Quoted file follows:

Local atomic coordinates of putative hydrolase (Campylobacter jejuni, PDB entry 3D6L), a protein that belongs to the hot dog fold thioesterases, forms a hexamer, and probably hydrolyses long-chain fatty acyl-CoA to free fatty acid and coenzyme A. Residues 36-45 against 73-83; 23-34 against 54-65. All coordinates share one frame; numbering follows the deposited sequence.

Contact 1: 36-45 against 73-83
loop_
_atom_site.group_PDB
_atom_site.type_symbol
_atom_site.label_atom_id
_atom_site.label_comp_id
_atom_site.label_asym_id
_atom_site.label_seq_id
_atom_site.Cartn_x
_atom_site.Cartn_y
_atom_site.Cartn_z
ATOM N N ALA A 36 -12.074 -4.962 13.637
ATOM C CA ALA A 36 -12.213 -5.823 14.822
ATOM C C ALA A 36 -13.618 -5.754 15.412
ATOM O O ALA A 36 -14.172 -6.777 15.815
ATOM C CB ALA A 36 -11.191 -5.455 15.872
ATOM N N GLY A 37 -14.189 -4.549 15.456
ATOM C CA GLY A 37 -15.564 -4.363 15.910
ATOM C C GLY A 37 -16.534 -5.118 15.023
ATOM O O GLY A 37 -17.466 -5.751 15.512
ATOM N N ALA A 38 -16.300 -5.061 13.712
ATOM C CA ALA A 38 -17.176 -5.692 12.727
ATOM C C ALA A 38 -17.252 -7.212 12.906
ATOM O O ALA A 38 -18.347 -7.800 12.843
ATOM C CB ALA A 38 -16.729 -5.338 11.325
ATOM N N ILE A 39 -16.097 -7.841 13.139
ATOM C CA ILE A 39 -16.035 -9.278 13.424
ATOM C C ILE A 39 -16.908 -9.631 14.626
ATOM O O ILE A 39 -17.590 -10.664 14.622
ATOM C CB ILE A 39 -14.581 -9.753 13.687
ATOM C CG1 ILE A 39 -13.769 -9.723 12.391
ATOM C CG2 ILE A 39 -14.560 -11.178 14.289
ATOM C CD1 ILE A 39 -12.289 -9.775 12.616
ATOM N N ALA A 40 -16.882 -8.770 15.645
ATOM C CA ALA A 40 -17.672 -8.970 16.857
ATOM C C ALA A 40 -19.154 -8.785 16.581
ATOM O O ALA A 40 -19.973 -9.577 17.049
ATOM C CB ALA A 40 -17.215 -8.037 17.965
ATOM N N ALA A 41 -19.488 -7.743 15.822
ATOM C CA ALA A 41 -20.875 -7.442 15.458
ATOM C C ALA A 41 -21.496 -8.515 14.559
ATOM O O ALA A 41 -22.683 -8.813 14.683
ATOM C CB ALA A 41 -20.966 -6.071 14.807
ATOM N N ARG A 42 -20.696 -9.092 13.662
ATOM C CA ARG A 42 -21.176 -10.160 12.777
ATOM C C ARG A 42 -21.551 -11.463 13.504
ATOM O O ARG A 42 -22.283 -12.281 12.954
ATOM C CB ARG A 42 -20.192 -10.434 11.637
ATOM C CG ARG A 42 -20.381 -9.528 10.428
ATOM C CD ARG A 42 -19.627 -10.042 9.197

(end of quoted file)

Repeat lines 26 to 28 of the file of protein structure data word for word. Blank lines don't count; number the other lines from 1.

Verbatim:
ATOM C CB ALA A 38 -16.729 -5.338 11.325
ATOM N N ILE A 39 -16.097 -7.841 13.139
ATOM C CA ILE A 39 -16.035 -9.278 13.424